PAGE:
If you are a CEO you need to assess whether Blockchain is an opportunity and/or a threat. But then getting their attention is hard enough. Quite often during conversations I ask CEOs the following question that generally gets their attention:
“Imagine if a competitor arrives into your market with a 50 percent price advantage, how would you respond?”
…and watch their faces.
Some then ask, making the assumption that they are starting to feel uncomfortable that there may be something to this new technology, how long do I have?
To which my response is always the same:
“Mars base has just called and informed me the alien fleet has left on their way to Earth, and by the time they reach the Moon there will be not time to react.”
Blockchain will mature by 2020
The reality is nobody knows how long – 6, 12 or 24 months – but one thing is for sure, Blockchain will hit maturity around 2020 and it isn’t going away. But reaction time is a major factor.
Blockchain is not just a new technology, a network, a development environment, a currency and distributed ledger. It represents a fundamental structural change to commerce, to how conventional operating models work.
The nature of work itself hasn’t really changed since the Henry Ford days of mass manufacturing and long production runs. Organizational and management behaviours has not advanced much for more than 150 years.
The culprit of course is the System of Record that was underpinned by the arrival of SQL databases in the 1970’s and ERP in the 1980’s. Technology that hard wired inefficiencies creating the industry layers and duplication of effort we see today, where everyone has a copy of the information on their database that the other parties don’t trust.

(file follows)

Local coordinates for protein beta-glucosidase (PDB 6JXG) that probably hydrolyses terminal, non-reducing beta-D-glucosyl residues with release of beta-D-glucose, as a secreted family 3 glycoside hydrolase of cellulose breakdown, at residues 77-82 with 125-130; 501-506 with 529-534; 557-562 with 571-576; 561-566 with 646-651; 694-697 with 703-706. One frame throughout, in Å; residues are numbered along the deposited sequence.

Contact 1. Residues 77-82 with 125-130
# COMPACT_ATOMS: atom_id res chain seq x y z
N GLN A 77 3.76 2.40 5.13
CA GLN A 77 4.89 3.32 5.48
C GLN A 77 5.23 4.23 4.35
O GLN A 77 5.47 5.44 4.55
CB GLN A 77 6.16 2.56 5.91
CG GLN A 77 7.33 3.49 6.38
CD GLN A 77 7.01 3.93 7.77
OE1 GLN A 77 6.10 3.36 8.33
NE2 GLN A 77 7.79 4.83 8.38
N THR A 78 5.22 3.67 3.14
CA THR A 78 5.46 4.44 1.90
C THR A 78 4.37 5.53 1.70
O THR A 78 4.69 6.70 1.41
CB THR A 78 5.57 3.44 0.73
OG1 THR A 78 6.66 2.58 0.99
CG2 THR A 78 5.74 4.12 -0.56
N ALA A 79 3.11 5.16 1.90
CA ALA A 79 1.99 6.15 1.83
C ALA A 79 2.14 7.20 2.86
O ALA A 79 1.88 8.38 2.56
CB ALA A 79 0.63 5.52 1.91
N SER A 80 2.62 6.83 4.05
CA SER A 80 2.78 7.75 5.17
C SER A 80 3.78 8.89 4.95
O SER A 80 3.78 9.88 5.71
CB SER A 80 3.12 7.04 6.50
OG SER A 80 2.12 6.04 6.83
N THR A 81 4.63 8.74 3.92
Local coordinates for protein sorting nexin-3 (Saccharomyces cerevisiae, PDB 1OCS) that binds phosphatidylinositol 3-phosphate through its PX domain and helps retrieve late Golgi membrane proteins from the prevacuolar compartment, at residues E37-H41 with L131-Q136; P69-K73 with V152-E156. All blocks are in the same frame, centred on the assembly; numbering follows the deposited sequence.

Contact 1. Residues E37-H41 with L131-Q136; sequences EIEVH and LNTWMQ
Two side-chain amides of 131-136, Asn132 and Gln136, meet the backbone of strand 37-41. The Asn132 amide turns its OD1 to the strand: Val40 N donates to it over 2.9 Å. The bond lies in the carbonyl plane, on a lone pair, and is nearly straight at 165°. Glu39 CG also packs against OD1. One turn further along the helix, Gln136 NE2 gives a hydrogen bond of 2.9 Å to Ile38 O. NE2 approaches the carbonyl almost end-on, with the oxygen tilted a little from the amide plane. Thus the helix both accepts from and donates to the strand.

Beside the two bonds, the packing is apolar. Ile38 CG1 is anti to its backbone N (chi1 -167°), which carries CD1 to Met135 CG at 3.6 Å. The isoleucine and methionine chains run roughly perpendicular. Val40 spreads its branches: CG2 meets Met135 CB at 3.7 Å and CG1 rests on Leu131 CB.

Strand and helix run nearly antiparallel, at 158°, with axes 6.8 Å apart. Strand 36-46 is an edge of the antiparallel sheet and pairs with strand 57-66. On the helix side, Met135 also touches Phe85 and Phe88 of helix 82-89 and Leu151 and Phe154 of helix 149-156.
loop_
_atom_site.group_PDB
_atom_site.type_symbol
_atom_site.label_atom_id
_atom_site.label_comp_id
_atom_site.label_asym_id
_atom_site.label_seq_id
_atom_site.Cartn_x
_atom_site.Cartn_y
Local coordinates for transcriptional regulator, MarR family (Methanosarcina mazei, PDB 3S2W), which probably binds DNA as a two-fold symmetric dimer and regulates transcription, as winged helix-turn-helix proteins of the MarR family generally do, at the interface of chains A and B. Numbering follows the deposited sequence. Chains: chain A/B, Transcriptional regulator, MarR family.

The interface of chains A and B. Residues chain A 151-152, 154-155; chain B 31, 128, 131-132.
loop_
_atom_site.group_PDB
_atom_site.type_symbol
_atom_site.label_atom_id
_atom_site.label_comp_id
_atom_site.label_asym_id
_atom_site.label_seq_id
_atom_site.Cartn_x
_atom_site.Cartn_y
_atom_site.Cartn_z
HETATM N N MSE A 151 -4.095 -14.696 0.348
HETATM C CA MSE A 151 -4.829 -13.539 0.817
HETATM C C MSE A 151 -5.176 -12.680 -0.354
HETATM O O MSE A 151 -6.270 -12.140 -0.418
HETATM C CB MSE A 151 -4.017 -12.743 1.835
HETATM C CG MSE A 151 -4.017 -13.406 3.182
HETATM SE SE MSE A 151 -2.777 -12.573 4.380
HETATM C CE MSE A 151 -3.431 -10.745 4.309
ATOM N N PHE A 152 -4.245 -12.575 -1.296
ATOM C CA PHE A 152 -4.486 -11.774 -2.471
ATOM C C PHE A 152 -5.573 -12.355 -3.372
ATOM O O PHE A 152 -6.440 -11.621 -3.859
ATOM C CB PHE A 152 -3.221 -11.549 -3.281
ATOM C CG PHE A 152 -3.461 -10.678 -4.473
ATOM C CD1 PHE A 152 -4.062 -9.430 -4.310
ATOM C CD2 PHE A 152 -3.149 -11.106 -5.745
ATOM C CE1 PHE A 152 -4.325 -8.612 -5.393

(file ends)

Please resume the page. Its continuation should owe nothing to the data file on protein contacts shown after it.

Theatre of AML and KYC
Why? Because the entire system of commerce we have today is based on a system of debt which is why we have to endure the excruciating façade that is the theatre of Anti Money Laundering (AML) and Know Your Customer (KYC) compliance checking each and every time.
Armies of people checking and rechecking, reconciling and validating. Adding frictional cost of at least 25 percent to an already inefficient operating model. All because nobody trusts the other party’s data requiring a central body – bank – to be the final validator, arbiter of their version of the truth.
With a Blockchain Operating Model all this nonsense goes, there is no need for the theatrical performances, as the Blockchain is an open distributed ledger where everything is transparent, where the network validates transactions, where trust is delivered because there is no trust, where the identities of the good and bad actors are known and transactions are guaranteed that don’t require any form of reconciliation or audit.
If you are a CEO, you and your organization need a plan for Blockchain just in case a competitor arrives when you least expect it, when you don’t have enough time to react, when your customers move, leaving you managing an empty shell.
Better to be on the front foot embracing Blockchain and using it as a competitive weapon to gain the advantage – as in a Blockchain world the ‘first mover’ matters as there is no time to be second…
As Peter Thiel famously said:
“The objective is not to compete but to destroy the competition and monopolize a market.”
This time things will happen quicker. It will be brutal and if you are a ‘middleman’ in an industry starting to talk and embrace Blockchain you will soon be toast…